India's Election Commission shelved plans to partner with Google to improve voter access to information, after a cyber security backlash in the wake of the Edward Snowden NSA revelations.
Google, which partners with governments in several countries including Mexico and the Philippines on similar programmes, said it had not pitched any project that would have involved data not already in the public domain.
India, the world's largest democracy, is due to host a general election early next year. Google had tendered a project to the election regulator to help set up a simpler and faster tool for voters to check whether they were registered correctly or not.
Google would have shared the software tools required and offered the help of its engineers in a non-commercial agreement, Gaurav Bhaskar, a spokesman for Google's Indian unit told Reuters.
However, the plan was opposed by the Indian Infosec Consortium, a government and private sector-backed association of cyber security experts. The group said in a statement last week it feared Google would collaborate with "American [spy] agencies" such as the National Security Agency (NSA).
The Election Commission did not clarify why it abandoned the plan. However, an unnamed official told the news agency that Google's proposal was not a major improvement on its existing website, and that Google's association had drawn criticism.
A member of the ruling Congress Party said the proposal was a "sensitive issue" and that political parties had not been sounded out.
A spokeswoman for the main opposition Bharatiya Janata Party said the Election Commission needed to guard voter data.
"Google is committed to help make public information on the web easily accessible to internet users across the country," the company said in a statement.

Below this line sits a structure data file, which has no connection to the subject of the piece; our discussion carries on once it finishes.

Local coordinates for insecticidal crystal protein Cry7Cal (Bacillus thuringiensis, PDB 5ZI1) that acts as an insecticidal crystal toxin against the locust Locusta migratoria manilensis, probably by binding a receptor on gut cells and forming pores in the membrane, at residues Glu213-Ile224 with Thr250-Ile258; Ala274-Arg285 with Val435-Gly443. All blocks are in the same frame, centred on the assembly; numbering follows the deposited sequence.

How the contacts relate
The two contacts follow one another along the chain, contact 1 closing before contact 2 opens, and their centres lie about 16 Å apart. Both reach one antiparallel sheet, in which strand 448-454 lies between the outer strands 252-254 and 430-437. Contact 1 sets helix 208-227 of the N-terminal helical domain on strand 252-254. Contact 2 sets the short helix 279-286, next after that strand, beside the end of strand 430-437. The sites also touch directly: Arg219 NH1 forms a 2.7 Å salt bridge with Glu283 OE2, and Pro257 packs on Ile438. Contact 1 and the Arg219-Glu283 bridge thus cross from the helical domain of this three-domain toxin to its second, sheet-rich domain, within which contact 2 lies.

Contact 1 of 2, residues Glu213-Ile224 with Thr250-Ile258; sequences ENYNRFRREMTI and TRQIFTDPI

"It is unfortunate that our discussion with the Election Commission of India to change the way users access their electoral information, that is publicly available, through an online voter look up tool, were not fruitful," it added.
The regulator said in a statement on 9 January: "After due consideration, the Commission has decided not to pursue the proposal any further."
India-US relations have been hit by the row over the recent arrest and strip search of an Indian diplomat in New York.
In addition, US electronic surveillance practices have attracted severe criticism the world over in the wake of damaging disclosures from former spy contractor Edward Snowden.
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Earlier in the month, the US's secretive Foreign Intelligence Surveillance Court ruled that the NSA could continue to collect US citizens' phone data for at least another 90 days despite a panel of experts advising President Obama that a warrant must be obtained for each search.
US government lawyers have also moved to block a decision by US District of Columbia Judge Richard Leon that the NSA's data collection programme is unlawful and "almost Orwellian" in nature.